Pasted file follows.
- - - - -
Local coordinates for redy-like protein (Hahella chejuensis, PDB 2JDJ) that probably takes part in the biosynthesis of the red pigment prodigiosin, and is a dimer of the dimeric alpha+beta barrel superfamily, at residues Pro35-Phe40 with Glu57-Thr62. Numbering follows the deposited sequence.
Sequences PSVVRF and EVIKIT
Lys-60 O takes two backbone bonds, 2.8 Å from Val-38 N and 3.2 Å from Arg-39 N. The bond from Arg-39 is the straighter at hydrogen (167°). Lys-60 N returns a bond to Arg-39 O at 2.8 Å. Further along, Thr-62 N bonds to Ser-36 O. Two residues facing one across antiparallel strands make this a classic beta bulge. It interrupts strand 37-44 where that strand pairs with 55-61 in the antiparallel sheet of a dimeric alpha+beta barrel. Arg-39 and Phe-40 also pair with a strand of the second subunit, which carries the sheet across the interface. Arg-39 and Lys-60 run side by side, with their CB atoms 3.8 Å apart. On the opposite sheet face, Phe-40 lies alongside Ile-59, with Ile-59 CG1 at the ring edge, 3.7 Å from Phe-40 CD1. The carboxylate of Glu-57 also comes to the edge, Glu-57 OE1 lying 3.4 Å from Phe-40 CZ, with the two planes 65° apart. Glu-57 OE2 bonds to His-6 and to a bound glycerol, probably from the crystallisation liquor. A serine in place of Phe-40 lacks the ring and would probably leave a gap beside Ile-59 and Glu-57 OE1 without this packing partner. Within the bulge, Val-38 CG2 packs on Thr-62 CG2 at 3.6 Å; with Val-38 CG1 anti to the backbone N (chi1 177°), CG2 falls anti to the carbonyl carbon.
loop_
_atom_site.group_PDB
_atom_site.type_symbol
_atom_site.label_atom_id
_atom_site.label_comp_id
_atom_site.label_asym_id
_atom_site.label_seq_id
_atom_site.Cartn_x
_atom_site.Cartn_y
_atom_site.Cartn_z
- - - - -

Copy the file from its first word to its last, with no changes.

Local coordinates for redy-like protein (Hahella chejuensis, PDB 2JDJ) that probably takes part in the biosynthesis of the red pigment prodigiosin, and is a dimer of the dimeric alpha+beta barrel superfamily, at residues Pro35-Phe40 with Glu57-Thr62. Numbering follows the deposited sequence.
Sequences PSVVRF and EVIKIT
Lys-60 O takes two backbone bonds, 2.8 Å from Val-38 N and 3.2 Å from Arg-39 N. The bond from Arg-39 is the straighter at hydrogen (167°). Lys-60 N returns a bond to Arg-39 O at 2.8 Å. Further along, Thr-62 N bonds to Ser-36 O. Two residues facing one across antiparallel strands make this a classic beta bulge. It interrupts strand 37-44 where that strand pairs with 55-61 in the antiparallel sheet of a dimeric alpha+beta barrel. Arg-39 and Phe-40 also pair with a strand of the second subunit, which carries the sheet across the interface. Arg-39 and Lys-60 run side by side, with their CB atoms 3.8 Å apart. On the opposite sheet face, Phe-40 lies alongside Ile-59, with Ile-59 CG1 at the ring edge, 3.7 Å from Phe-40 CD1. The carboxylate of Glu-57 also comes to the edge, Glu-57 OE1 lying 3.4 Å from Phe-40 CZ, with the two planes 65° apart. Glu-57 OE2 bonds to His-6 and to a bound glycerol, probably from the crystallisation liquor. A serine in place of Phe-40 lacks the ring and would probably leave a gap beside Ile-59 and Glu-57 OE1 without this packing partner. Within the bulge, Val-38 CG2 packs on Thr-62 CG2 at 3.6 Å; with Val-38 CG1 anti to the backbone N (chi1 177°), CG2 falls anti to the carbonyl carbon.
loop_
_atom_site.group_PDB
_atom_site.type_symbol
_atom_site.label_atom_id
_atom_site.label_comp_id
_atom_site.label_asym_id
_atom_site.label_seq_id
_atom_site.Cartn_x
_atom_site.Cartn_y
_atom_site.Cartn_z